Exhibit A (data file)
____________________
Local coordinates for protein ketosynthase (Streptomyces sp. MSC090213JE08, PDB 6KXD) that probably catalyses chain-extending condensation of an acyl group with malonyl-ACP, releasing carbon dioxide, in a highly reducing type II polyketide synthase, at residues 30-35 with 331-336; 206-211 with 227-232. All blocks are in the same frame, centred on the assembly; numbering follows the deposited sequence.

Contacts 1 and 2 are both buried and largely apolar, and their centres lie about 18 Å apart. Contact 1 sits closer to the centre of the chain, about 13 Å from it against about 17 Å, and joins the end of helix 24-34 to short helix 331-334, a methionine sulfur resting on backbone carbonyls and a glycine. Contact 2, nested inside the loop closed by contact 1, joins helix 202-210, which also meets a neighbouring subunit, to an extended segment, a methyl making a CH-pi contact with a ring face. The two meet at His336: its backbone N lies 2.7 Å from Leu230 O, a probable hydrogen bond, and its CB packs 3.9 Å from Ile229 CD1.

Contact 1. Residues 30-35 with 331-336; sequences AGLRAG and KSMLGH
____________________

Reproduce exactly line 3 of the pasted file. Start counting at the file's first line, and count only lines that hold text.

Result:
Contact 1. Residues 30-35 with 331-336; sequences AGLRAG and KSMLGH